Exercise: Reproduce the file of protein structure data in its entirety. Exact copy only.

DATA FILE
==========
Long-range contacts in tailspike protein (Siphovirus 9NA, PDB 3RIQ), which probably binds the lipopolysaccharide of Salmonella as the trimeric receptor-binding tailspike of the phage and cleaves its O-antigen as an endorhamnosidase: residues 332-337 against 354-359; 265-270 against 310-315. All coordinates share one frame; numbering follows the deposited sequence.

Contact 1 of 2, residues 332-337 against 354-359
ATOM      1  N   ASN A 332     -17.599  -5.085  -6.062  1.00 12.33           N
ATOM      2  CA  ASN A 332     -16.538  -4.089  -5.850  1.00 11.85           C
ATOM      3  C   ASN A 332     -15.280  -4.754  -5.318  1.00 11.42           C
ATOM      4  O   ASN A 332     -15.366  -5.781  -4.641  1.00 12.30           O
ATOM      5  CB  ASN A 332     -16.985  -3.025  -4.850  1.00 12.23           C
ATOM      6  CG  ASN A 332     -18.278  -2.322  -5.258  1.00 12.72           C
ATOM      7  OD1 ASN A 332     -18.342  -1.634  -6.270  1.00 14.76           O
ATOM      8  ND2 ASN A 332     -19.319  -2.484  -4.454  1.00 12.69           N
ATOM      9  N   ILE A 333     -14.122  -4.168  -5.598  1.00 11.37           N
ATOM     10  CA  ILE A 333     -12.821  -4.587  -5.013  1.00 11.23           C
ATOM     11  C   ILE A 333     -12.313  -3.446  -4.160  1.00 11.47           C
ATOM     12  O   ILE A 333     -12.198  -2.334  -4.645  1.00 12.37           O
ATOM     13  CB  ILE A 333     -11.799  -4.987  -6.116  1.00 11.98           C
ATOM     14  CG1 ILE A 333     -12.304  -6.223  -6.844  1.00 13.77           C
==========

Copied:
Long-range contacts in tailspike protein (Siphovirus 9NA, PDB 3RIQ), which probably binds the lipopolysaccharide of Salmonella as the trimeric receptor-binding tailspike of the phage and cleaves its O-antigen as an endorhamnosidase: residues 332-337 against 354-359; 265-270 against 310-315. All coordinates share one frame; numbering follows the deposited sequence.

Contact 1 of 2, residues 332-337 against 354-359
ATOM      1  N   ASN A 332     -17.599  -5.085  -6.062  1.00 12.33           N
ATOM      2  CA  ASN A 332     -16.538  -4.089  -5.850  1.00 11.85           C
ATOM      3  C   ASN A 332     -15.280  -4.754  -5.318  1.00 11.42           C
ATOM      4  O   ASN A 332     -15.366  -5.781  -4.641  1.00 12.30           O
ATOM      5  CB  ASN A 332     -16.985  -3.025  -4.850  1.00 12.23           C
ATOM      6  CG  ASN A 332     -18.278  -2.322  -5.258  1.00 12.72           C
ATOM      7  OD1 ASN A 332     -18.342  -1.634  -6.270  1.00 14.76           O
ATOM      8  ND2 ASN A 332     -19.319  -2.484  -4.454  1.00 12.69           N
ATOM      9  N   ILE A 333     -14.122  -4.168  -5.598  1.00 11.37           N
ATOM     10  CA  ILE A 333     -12.821  -4.587  -5.013  1.00 11.23           C
ATOM     11  C   ILE A 333     -12.313  -3.446  -4.160  1.00 11.47           C
ATOM     12  O   ILE A 333     -12.198  -2.334  -4.645  1.00 12.37           O
ATOM     13  CB  ILE A 333     -11.799  -4.987  -6.116  1.00 11.98           C
ATOM     14  CG1 ILE A 333     -12.304  -6.223  -6.844  1.00 13.77           C